1. Jay DiNitto says:

    This is a good idea if you need to add realism to your story. Most authors, even fantasy, need to ground their world’s mechanics to ours in some way.

    My latest book isn’t fantasy but I made a point to emphasize a trip to the bathroom in one scene. Not out of nowhere; there was good reason for it, and people do it on the reg. Why aren’t there more depictions of it?

    • Travis Perry says:

      Right. We don’t want to concentrate on background stuff because by definition it’s not our main focus, but mentioning such details as maintenance–or using the bathroom–when it’s called for makes sense to me. If characters are to be real to the reader, then they do real things, not all of which are glamorous.

  2. notleia says:

    Feels obligatory: Nerrrrrrrrrrrrrrrrrrrrrrrrd

  3. I gotta give a shout out to Kaylee from Firefly, who not only kept things running but also made them beautiful.

    From a story standpoint, I can see most of us leave out maintenance because it doesn’t usually move the plot forward. But I can see where including it would add storyworld detail and character building.

    Having a character _neglect_ the maintenance of their weapons could also make for some interesting disasters.

    • One time I saw an animation on youtube that was basically an old legend about a warrior that put his sword back in its sheath without cleaning the blood off first. Basically, he was in a wintery area, so the blood froze the blade to the sheath, leaving him unable to draw his sword to protect himself from a wolf attack, that that’s a good example of weapon neglect helping a story plot.

      • Kathleen Eavenson says:

        Sherwood Smith has Vidanric, the main character in her Stranger to Command novel clean his 4 throwing knives & sword after a battle with assassins on the road. He plunges them repeatedly in the earth as a (temporary) cleansing to get the blood off.

        AND since her world includes some magic, the people as children learn a “waste spell” they recite as needed that takes care of the need for bathroom breaks. Doesn’t *that* sound useful? ?

    • Travis Perry says:

      Kristen, one of the fantasy authors who mentions weapons maintenance is C. S. Lewis, on several different occasions. Best example–do you recall the scene in Voyage of the Dawn Treader where Prince Caspian checked in on Governor Grumpas, the governor of the Lone Islands? One of the things Caspian does is chew out the governor’s guards for failing to maintain their weapons–and specifically states what it was they were not doing. (Though Lewis had been a soldier in WWI and understood that part of a soldier’s life quite well.)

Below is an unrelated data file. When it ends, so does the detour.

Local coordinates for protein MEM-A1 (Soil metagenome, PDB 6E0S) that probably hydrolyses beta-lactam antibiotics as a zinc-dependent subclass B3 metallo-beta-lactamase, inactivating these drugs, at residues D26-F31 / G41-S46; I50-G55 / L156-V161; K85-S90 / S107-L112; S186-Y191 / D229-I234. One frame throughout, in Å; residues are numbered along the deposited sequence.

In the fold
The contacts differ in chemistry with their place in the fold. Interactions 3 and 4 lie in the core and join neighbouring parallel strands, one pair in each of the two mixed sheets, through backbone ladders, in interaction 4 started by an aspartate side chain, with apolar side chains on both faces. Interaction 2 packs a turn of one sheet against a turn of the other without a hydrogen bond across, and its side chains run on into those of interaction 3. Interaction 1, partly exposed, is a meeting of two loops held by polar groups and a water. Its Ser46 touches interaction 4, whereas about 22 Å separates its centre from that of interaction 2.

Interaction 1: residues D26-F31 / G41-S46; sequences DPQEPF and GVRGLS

Though we should give you a shout out here, Kristen. Your novella anthology, Tales of the Phoenix (disclaimer: I publish this book), says quite a lot about how the airship The Phoenix is kept aloft and taken care of in the atmosphere of future Mars. As in your other books, you actually do a great job covering the details of ordinary life in a way that does not get boring. (Check it out everybody on Amazon: https://www.amazon.com/Tales-Phoenix-Medieval-Terraformed-Interplanetary-ebook/dp/B07FLQM75R/)

  4. I really enjoyed this post, Travis.

    I know Paksenarrion in The Deed of Paksenarrion by Elizabeth Moon had probably 5 or more mentions of weapons and taking care of them, as well as warriors. This trilogy (Sheepfarmer’s Daughter, Divided Allegiance, and Oath of Gold) are especially believable in this and many other areas because Moon was actually in the armed forces. I hope you enjoy these books as much as I did. They are cleaner than most fantasy, and a great read.

    I unfortunately can’t recommend her other books as very clean, and her latest ones in the realm of Tsaia have gotten into witchcraft type stuff, but this trilogy has a solid lot to recommend it.

    Thanks again, and have a great evening.

    Azalea Dabill

    • Travis Perry says:

      Azalea, I haven’t read the Deed of Paksenarrion triology. Thanks for the recommendation.

      Sorry to hear Moon progressively got more into questionable things as time went on. That’s something I’ve observed in more than just a few authors, sadly.

      God bless you.

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